Obviously, a computer controlled and operated mill would assure proper startup to minimize demand. However, it is not impossible to manage for similar results in a manually operated flour mill.
Energy companies also offer reduced rates for those companies that are willing to reduce their energy consumption during times of peak use. There are peak times for energy consumption, such as in early morning when a city or country awakens and begins the business of the day.
In some countries where air-conditioning is prevalent in businesses and homes, hot weather can peak demand during the afternoon. Agreements can often be negotiated that permit lower energy rates if during these peak times a portion of the process can be shut down. Lead times, duration and cost reduction should be considered as you look at interruptible rates.
Electrical motors account for approximately three quarters of electricity use in the milling industry. Energy-efficient motors offer reduced energy use during operation. A high-efficiency motor is more expensive than a standard-efficiency motor. However, in high energy cost locations the increased installation expense can be offset with energy savings. Careful attention to efficiency ratings can result in hundreds of dollars of savings per year for a 20-horsepower motor operating continuously. In many applications, variable speed drives can result in more savings than high-efficiency motors, depending on the process.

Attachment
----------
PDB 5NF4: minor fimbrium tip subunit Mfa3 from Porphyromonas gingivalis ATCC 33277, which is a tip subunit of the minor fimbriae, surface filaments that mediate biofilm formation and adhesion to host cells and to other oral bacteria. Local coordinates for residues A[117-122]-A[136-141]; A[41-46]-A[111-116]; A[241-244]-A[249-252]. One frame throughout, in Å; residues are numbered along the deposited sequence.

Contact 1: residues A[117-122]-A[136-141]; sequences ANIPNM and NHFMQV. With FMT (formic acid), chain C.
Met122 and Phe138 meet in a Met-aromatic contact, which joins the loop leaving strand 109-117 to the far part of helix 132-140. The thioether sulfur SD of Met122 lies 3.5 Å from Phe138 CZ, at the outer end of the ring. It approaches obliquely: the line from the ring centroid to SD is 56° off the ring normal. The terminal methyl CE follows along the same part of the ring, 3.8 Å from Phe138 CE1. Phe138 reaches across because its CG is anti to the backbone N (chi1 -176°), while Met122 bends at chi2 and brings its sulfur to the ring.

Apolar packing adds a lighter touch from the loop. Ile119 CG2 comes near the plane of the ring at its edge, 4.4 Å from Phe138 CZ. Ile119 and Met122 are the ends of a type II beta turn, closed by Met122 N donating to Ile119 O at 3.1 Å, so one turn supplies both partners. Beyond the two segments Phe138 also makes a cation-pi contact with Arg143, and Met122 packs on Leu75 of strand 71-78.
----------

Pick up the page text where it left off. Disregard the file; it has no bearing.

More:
The following are key points that should be considered during an energy audit:• Turn equipment off if it is not needed.
• Don’t forget motors and electrical equipment you can’t see such as computers, printers, FAX machines, compressors and fans.
• Adjust controls to lowest possible energy consumption
that gets the job done.
• Use equipment to full capacity, with full rather than partial loads.
• Clean and adjust equipment, keeping it properly
maintained.• Reduce demand charges.
• Use most energy-efficient replacement equipment sized
to do the job.
• Use energy cost as part of repair and replacement cost
justification.• Consider automated controls to aid energy conservation.• Consider using waste heat to advantage.• Manage your lighting needs. • Consider use of byproducts for cogeneration.